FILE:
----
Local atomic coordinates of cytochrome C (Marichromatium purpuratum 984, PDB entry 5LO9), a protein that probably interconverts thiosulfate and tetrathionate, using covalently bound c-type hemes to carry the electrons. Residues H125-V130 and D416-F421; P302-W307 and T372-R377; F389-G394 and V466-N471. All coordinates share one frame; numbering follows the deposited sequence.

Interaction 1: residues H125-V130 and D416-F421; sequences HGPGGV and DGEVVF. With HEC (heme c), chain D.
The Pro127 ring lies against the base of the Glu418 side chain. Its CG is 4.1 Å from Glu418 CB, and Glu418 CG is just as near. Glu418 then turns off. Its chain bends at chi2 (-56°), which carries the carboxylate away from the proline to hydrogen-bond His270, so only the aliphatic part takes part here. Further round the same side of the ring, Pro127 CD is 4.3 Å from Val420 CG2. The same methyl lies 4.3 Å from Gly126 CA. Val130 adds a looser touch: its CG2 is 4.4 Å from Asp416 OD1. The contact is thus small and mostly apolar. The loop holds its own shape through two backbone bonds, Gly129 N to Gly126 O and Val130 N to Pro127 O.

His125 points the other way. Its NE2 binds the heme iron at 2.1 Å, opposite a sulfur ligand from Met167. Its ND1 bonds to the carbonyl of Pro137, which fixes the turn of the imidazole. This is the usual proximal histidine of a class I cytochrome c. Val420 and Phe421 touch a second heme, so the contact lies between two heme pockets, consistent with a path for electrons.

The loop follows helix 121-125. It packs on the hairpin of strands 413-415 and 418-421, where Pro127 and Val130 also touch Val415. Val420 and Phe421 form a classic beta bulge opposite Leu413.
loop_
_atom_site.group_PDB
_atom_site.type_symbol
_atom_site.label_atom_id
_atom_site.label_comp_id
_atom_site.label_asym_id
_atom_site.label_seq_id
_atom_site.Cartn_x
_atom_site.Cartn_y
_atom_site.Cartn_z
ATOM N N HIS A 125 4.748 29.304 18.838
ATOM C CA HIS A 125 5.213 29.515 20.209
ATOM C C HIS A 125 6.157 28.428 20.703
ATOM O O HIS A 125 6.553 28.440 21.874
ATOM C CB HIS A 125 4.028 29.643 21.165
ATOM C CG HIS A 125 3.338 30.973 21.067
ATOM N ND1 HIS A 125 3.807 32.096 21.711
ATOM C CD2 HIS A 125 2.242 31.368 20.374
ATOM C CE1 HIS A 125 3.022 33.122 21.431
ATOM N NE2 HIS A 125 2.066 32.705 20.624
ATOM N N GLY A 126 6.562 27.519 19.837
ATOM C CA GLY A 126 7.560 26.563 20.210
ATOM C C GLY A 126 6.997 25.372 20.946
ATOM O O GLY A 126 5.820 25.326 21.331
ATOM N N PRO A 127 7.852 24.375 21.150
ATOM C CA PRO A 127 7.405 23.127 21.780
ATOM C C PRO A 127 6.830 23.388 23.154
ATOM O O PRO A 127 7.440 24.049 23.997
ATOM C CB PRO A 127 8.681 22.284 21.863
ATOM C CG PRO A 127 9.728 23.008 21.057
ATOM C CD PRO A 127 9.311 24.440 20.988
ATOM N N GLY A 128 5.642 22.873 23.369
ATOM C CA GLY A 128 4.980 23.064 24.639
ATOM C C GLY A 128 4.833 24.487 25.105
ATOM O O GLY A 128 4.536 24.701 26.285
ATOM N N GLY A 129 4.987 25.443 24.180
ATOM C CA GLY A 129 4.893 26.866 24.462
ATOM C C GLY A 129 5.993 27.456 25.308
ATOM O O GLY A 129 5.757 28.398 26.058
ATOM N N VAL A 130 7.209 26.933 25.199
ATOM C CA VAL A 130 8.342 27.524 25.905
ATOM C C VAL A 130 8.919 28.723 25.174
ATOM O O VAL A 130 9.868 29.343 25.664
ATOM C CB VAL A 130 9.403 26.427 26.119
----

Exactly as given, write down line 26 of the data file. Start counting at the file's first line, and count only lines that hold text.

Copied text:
ATOM N N GLY A 126 6.562 27.519 19.837